Love Me In L1, But Hate Me In L2: How Native Speakers and Bilinguals Rate the Affectivity of Words When Feeling or Thinking About Them
This study examines the distinction between knowing the meaning of a word and experiencing the feelings associated with it. We collected affective ratings for a set of emotional and neutral English words from a group of English native speakers and a group of European Portuguese–English bilinguals. Half of the emotional words named emotions (emotion words) and the other half did not name emotions but could provoke them (emotion-laden words). Some participants were asked to focus on the meaning of words while others were asked to focus on the feeling produced by the words. Native speakers of English produced more intense affective ratings that Portuguese–English bilinguals. Such difference was larger when participants focused on their feelings than when they focused on the words’ meaning. Accordingly, such distinction should be considered in the study of bilingual affective language processing. Finally, the type of emotional word (emotion vs. emotion-laden) had only modest effects.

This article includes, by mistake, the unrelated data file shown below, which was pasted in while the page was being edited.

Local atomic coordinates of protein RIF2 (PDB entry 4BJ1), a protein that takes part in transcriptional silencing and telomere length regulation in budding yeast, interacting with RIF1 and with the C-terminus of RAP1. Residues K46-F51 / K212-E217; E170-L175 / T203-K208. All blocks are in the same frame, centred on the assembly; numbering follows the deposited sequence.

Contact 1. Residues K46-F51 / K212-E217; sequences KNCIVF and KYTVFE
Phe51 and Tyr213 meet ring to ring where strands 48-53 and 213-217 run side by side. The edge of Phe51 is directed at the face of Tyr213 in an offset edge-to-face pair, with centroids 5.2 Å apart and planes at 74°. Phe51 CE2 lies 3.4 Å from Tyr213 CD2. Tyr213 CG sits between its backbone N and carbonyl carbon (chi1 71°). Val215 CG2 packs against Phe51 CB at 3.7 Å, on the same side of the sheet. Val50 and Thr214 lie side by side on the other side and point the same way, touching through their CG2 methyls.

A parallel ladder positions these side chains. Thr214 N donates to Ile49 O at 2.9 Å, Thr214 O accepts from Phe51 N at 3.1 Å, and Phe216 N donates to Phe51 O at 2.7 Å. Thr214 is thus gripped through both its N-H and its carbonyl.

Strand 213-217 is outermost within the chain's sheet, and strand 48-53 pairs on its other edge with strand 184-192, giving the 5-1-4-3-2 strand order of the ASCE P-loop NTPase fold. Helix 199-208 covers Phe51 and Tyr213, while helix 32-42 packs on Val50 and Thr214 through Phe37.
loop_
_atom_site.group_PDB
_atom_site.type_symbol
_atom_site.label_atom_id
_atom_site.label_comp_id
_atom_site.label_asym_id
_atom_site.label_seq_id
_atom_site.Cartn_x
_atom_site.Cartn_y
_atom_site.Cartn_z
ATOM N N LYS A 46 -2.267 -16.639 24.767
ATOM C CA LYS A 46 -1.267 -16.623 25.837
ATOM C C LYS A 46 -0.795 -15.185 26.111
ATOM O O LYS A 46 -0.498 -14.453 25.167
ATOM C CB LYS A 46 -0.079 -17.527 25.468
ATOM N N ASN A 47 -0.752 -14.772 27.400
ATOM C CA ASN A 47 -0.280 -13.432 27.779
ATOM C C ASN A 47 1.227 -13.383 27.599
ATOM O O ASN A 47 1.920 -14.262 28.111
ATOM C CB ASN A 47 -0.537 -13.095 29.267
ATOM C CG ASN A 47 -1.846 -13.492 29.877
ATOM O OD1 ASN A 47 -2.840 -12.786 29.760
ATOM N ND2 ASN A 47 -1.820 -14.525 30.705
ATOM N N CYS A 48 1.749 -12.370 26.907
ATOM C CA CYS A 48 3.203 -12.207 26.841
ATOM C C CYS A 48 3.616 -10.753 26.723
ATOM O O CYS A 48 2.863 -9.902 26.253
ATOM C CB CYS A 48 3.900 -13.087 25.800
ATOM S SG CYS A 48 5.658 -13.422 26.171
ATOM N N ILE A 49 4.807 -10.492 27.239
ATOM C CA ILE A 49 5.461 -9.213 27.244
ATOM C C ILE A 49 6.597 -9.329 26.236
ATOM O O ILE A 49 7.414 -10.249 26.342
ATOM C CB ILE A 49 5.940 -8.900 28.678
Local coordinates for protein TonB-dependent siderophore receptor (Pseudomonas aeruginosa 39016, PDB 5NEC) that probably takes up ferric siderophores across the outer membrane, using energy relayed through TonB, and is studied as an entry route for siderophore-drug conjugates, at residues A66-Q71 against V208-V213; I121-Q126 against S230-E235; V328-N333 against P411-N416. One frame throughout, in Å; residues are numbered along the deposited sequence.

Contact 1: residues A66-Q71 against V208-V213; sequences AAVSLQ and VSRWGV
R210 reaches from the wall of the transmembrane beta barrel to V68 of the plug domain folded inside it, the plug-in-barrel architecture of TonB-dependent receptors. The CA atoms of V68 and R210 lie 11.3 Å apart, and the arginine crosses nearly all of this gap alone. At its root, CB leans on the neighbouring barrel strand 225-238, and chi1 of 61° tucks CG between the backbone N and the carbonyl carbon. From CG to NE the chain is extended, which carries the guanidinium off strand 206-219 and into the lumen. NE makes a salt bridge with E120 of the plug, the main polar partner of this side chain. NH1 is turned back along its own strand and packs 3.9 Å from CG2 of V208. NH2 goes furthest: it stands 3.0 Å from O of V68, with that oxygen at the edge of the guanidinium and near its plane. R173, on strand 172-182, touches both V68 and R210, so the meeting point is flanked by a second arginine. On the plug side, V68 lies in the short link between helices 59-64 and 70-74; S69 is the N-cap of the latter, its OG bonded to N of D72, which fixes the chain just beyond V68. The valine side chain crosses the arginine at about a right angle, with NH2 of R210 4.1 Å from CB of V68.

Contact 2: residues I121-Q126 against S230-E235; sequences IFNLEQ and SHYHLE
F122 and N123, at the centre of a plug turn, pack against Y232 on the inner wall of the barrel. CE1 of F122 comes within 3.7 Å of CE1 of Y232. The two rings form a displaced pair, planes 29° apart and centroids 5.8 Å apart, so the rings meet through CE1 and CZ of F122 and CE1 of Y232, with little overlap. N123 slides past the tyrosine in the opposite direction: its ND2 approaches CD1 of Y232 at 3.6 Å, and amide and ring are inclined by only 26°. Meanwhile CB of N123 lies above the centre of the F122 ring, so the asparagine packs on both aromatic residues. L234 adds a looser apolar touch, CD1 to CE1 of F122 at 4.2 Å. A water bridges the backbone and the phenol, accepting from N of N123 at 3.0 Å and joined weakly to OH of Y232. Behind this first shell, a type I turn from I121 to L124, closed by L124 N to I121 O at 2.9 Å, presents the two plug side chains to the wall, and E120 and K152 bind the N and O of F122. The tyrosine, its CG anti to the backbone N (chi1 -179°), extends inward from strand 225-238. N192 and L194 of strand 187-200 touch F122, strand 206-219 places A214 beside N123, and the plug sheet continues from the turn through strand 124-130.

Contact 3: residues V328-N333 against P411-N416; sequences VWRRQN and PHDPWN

Bilingualism: Language and Cognition
(2022). Love Me In L1, But Hate Me In L2: How Native Speakers and Bilinguals Rate the Affectivity of Words When Feeling or Thinking About Them. Bilingualism: Language and Cognition.
Available at: https://aquila.usm.edu/fac_pubs/20076